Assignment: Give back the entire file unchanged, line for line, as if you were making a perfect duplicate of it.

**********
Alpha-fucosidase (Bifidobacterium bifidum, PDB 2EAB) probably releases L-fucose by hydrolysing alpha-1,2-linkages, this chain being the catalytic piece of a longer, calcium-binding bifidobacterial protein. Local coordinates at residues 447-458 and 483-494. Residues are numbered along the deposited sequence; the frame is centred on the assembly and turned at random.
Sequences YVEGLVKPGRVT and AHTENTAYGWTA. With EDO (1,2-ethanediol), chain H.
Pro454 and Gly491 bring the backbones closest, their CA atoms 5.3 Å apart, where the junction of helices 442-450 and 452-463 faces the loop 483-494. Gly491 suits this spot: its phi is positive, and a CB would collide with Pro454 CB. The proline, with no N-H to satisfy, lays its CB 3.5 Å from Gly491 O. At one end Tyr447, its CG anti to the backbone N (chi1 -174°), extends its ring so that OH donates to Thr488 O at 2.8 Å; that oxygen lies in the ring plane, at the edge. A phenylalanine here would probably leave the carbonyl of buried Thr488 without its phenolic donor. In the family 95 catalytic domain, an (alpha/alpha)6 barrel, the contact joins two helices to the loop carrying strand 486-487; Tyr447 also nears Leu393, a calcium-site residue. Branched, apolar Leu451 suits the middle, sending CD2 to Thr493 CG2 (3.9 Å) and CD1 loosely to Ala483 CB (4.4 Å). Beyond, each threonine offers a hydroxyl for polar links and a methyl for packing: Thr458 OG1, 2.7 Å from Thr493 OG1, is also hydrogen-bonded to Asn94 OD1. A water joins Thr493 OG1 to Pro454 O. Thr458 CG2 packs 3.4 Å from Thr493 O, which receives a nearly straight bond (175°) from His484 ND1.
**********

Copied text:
Alpha-fucosidase (Bifidobacterium bifidum, PDB 2EAB) probably releases L-fucose by hydrolysing alpha-1,2-linkages, this chain being the catalytic piece of a longer, calcium-binding bifidobacterial protein. Local coordinates at residues 447-458 and 483-494. Residues are numbered along the deposited sequence; the frame is centred on the assembly and turned at random.
Sequences YVEGLVKPGRVT and AHTENTAYGWTA. With EDO (1,2-ethanediol), chain H.
Pro454 and Gly491 bring the backbones closest, their CA atoms 5.3 Å apart, where the junction of helices 442-450 and 452-463 faces the loop 483-494. Gly491 suits this spot: its phi is positive, and a CB would collide with Pro454 CB. The proline, with no N-H to satisfy, lays its CB 3.5 Å from Gly491 O. At one end Tyr447, its CG anti to the backbone N (chi1 -174°), extends its ring so that OH donates to Thr488 O at 2.8 Å; that oxygen lies in the ring plane, at the edge. A phenylalanine here would probably leave the carbonyl of buried Thr488 without its phenolic donor. In the family 95 catalytic domain, an (alpha/alpha)6 barrel, the contact joins two helices to the loop carrying strand 486-487; Tyr447 also nears Leu393, a calcium-site residue. Branched, apolar Leu451 suits the middle, sending CD2 to Thr493 CG2 (3.9 Å) and CD1 loosely to Ala483 CB (4.4 Å). Beyond, each threonine offers a hydroxyl for polar links and a methyl for packing: Thr458 OG1, 2.7 Å from Thr493 OG1, is also hydrogen-bonded to Asn94 OD1. A water joins Thr493 OG1 to Pro454 O. Thr458 CG2 packs 3.4 Å from Thr493 O, which receives a nearly straight bond (175°) from His484 ND1.